You can’t deny it anymore. Inbound sales and marketing has taken hold of the business world. And while larger organizations have the ability of to hire multiple people and delegate tasks and responsibilities to different departments, where does that leave the small business owners? Especially since many are working with limited budgets, enabling them to only hire about one or two sales reps.
Inbound marketing has resulted in a fundamental shift in the traditional small business model. So how can you implement the right strategy to increase sales revenue?
#1: Hire the Right Reps
One of the biggest challenges any small business is taking the first step – hiring the right sales reps to get the job done. Bad hires can be catastrophic, costly and can literally make or break a small organization.
Smaller teams mean reps have to be able to multitask well. So before you bring anyone in for an interview, given them a sales assessment. You’ll be able to know if candidates can perform the tasks needed for the position before they even set foot in the door. Hire a rep with the right basic skillset, because more advanced sales skills can be nurtured and taught through a comprehensive onboarding process.
#2: Strong Onboarding Program = Long-Term Success
When it comes to training, “sales onboarding” is the buzzword of the moment – but it’s not a passing fad. Onboarding is when your sales reps will learn the necessary skills, knowledge and behavior to contribute as an effective player on your team.
If you think you can just dump a pile of work on your new rep – “trial by fire” – and expect them to be successful, think again. If you’re a business owner, you need to dedicate time and effort into developing a comprehensive onboarding program. Turnover creates turmoil, but when sales reps are truly prepared for their position, there is greater success and less turnover.
#3: Examine the Process
A sales rep for a small business needs to wear a lot of hats. That means, as business owner, you need to take a critical look at your practices and determine what tasks can be taken off of your reps’ plates. If you hired someone to primarily perform sales tasks, what can you do to create more time available to accomplish those responsibilities?
You might have to think outside the box. Should you hire a part time employee to complete more administrative tasks or is it better to streamline your processes so that time spend on paperwork is kept to a minimum? Create a process laying out the sales rep’s day, giving them time they need for inbound and outbound sales. Help reps create and achieve balance.
#4: Your Reps Need to Get Outbound AND Inbound Sales
That’s right. Small companies don’t usually have the ability to hire separate inbound and outbound reps, so everyone needs to be a jack of all trades. Small companies have struggled to find their space in the inbound world. A major part of the onboarding process should be devoted to training reps to be successful at both. Traditional outbound sales and inbound sales must be aligned for maximum revenue growth. Reps should be proficient at branding not only their company, but themselves. By putting relevant content on social sites, reps build warm connections and foster relationships with clients and prospects.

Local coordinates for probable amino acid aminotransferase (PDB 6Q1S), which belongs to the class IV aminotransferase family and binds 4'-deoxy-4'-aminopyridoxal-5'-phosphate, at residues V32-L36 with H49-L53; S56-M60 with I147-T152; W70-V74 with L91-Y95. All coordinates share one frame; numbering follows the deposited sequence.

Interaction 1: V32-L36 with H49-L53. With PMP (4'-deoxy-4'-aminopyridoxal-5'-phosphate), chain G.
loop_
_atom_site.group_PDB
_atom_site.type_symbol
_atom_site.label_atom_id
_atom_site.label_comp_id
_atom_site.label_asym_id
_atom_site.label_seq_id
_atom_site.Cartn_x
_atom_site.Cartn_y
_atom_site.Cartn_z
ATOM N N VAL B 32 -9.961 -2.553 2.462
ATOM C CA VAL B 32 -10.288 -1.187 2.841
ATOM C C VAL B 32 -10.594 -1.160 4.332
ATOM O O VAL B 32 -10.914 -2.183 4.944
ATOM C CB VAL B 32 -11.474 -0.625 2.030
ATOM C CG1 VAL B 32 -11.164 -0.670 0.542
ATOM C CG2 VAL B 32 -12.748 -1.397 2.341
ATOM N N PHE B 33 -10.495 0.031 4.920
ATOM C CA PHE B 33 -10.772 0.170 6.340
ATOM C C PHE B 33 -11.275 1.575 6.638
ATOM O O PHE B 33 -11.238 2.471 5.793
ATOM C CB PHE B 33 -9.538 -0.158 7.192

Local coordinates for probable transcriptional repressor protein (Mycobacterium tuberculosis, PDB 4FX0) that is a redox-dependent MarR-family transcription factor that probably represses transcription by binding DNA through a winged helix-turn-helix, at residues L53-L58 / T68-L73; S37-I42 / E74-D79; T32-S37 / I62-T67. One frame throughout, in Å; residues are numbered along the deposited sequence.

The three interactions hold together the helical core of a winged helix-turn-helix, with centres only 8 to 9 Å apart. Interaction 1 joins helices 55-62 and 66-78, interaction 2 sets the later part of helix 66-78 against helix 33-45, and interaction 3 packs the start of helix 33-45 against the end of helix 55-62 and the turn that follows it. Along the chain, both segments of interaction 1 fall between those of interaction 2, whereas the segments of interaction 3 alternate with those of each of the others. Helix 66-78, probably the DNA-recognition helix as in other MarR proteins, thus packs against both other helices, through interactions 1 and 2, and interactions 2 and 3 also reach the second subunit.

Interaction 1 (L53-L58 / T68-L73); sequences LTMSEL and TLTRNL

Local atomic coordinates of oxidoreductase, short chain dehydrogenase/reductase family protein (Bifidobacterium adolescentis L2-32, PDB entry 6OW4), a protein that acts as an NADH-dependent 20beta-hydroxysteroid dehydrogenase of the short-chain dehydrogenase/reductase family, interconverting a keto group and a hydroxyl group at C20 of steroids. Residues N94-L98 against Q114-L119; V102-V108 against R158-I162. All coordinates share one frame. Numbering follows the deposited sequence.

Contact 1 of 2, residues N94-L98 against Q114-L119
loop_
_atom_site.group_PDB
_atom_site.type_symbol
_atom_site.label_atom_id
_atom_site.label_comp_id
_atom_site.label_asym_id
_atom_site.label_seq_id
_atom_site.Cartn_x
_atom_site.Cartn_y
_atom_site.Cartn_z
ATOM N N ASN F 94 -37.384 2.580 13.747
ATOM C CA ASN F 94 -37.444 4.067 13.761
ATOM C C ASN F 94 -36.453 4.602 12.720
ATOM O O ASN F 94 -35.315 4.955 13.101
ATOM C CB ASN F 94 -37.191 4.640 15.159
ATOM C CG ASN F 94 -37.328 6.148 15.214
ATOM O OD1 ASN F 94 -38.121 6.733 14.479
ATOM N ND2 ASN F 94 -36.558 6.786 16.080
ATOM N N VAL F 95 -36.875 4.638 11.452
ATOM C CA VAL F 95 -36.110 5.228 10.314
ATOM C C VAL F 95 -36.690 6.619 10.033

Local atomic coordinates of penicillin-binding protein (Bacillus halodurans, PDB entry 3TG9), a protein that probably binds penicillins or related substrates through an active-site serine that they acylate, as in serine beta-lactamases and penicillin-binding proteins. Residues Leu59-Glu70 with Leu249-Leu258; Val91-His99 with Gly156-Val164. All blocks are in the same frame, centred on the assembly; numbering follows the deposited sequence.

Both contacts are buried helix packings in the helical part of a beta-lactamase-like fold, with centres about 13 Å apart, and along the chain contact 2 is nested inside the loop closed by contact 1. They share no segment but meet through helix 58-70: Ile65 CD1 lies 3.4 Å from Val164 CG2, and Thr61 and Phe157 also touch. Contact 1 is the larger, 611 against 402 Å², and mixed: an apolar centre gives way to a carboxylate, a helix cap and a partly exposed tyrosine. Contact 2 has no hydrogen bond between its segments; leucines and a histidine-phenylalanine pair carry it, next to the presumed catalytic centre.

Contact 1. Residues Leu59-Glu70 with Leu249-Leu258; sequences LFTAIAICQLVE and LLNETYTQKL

The rep becomes their own personal inbound marketer for both themselves and the company. Sales reps should be posting content on the LinkedIn long forum, involved on twitter, attend events, and create warm opportunities for themselves. Smaller companies are not in a position to live off of inbound leads, so it is imperative that reps that are qualified to perform outbound and inbound sales tasks.
#5: Review the Metrics That Matter
Choosing the right metrics and key performance indicators to track effectiveness is extremely important. It sets the tone for everything. With the transition that has occurred in sales over the past few years, it is time to evaluate what indicators are being used to track sales and create an accurate pipeline. Nothing is a bigger waste of time than gathering useless information and tracking inefficient metrics.
#6: Have a Brand Story, But Let Them Have a Voice
The small business owner is often connected to their company on a day-to-day, minute-to-minute level. Their business is their baby. Because of that, they attempt to control everything the sales rep says or does.
However, by creating a company narrative and building it into the onboarding process, sales reps know the company story. The process is the process, the methodology is the methodology. So take a step back, have confidence in your hiring decision and let your reps find their voice.
#7: Most Importantly, Listen
Part of a well-developed onboarding process is taking the time to meet with your new reps each week. And while that time should be devoted to sales coaching, there should also be time built in to listen to your new hires. What do they have to say? How do they think things are going? AlsosSpend time listening to what is happening while they’re out the field. Discuss what is working or what might not be working. Devote a portion of the conversation to discovering what your rep might need to be successful.